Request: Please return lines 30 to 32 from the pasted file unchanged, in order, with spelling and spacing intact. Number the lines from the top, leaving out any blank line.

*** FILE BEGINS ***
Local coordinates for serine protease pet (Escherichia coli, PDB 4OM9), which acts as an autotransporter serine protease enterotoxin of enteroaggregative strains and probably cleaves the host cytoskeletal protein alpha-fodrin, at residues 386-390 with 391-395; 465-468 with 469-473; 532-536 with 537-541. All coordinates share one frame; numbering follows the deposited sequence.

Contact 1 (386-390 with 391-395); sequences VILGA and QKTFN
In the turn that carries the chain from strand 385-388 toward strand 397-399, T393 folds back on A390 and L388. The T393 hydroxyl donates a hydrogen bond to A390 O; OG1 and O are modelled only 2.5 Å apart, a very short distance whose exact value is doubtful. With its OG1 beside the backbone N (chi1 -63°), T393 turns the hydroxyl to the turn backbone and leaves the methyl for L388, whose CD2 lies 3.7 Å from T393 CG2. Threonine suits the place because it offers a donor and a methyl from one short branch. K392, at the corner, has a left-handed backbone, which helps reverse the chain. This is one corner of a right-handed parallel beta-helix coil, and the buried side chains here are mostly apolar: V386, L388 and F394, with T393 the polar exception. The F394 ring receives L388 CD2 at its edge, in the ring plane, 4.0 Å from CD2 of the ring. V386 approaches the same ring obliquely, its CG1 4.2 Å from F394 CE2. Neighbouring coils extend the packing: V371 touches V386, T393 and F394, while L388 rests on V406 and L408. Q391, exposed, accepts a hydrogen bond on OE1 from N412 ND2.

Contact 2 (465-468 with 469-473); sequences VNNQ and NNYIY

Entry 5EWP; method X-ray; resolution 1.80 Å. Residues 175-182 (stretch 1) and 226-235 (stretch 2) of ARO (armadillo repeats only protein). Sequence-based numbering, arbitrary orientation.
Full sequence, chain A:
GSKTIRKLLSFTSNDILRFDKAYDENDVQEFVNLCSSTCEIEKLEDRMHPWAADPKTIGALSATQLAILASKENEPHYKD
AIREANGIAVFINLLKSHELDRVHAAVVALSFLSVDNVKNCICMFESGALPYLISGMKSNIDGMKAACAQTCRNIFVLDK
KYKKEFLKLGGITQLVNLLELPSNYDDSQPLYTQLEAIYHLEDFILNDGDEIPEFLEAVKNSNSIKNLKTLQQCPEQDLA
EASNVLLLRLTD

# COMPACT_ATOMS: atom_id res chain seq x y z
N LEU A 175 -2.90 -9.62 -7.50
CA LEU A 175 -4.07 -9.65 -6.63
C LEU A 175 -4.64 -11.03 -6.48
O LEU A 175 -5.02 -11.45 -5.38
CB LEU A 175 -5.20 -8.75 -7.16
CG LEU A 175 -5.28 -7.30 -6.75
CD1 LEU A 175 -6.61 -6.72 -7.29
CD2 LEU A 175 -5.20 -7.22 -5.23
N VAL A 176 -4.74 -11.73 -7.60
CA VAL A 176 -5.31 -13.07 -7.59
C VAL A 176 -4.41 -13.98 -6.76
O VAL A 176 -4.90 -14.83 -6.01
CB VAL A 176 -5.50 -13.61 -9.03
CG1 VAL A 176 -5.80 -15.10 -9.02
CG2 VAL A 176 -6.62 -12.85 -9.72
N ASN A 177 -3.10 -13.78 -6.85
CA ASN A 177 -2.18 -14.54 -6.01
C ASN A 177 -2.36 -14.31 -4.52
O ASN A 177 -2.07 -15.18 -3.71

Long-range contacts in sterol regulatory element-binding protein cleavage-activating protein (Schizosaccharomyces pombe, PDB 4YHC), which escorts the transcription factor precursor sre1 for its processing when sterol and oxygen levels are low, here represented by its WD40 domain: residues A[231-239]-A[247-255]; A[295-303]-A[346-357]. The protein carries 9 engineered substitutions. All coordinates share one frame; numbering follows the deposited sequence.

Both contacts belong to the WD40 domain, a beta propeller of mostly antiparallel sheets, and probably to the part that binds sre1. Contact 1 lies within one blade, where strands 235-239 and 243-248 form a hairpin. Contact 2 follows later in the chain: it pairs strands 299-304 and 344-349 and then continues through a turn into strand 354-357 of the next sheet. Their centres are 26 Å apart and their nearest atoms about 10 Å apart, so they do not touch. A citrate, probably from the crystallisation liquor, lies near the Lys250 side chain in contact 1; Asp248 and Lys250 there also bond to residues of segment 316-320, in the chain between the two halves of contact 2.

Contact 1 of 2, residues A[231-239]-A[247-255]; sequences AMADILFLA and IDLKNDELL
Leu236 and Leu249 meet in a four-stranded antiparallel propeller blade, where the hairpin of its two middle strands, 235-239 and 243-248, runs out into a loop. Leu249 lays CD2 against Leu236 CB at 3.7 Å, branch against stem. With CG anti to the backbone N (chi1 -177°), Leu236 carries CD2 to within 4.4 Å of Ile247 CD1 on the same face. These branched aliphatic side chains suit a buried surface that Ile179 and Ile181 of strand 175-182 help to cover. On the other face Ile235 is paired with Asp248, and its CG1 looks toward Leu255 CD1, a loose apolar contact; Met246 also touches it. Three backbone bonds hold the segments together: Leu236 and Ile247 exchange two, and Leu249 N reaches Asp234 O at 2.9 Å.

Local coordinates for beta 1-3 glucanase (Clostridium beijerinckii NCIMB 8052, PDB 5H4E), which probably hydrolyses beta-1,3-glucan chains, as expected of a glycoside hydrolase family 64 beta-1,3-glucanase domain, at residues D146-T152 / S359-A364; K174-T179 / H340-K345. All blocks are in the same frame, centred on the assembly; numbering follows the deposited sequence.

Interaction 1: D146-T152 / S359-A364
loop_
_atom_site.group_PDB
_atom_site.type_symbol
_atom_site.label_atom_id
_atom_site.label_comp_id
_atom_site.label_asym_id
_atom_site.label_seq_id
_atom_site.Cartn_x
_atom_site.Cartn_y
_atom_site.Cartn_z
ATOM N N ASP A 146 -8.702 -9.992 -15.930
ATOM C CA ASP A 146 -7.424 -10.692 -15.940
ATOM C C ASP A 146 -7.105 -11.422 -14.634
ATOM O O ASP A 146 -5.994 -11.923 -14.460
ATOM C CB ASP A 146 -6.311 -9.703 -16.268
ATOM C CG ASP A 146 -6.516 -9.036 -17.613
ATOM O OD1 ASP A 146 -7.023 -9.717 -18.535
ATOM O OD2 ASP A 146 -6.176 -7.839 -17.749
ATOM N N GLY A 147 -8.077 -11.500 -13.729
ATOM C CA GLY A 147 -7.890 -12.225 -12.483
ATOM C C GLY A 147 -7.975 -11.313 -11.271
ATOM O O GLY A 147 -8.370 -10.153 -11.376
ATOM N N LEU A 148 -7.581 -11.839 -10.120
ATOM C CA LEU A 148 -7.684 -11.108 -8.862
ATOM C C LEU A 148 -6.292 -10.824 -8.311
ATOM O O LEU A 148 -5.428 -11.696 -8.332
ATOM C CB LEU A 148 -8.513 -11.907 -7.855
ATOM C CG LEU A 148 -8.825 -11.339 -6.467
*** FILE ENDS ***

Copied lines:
O ASN A 177 -2.07 -15.18 -3.71

Long-range contacts in sterol regulatory element-binding protein cleavage-activating protein (Schizosaccharomyces pombe, PDB 4YHC), which escorts the transcription factor precursor sre1 for its processing when sterol and oxygen levels are low, here represented by its WD40 domain: residues A[231-239]-A[247-255]; A[295-303]-A[346-357]. The protein carries 9 engineered substitutions. All coordinates share one frame; numbering follows the deposited sequence.

Both contacts belong to the WD40 domain, a beta propeller of mostly antiparallel sheets, and probably to the part that binds sre1. Contact 1 lies within one blade, where strands 235-239 and 243-248 form a hairpin. Contact 2 follows later in the chain: it pairs strands 299-304 and 344-349 and then continues through a turn into strand 354-357 of the next sheet. Their centres are 26 Å apart and their nearest atoms about 10 Å apart, so they do not touch. A citrate, probably from the crystallisation liquor, lies near the Lys250 side chain in contact 1; Asp248 and Lys250 there also bond to residues of segment 316-320, in the chain between the two halves of contact 2.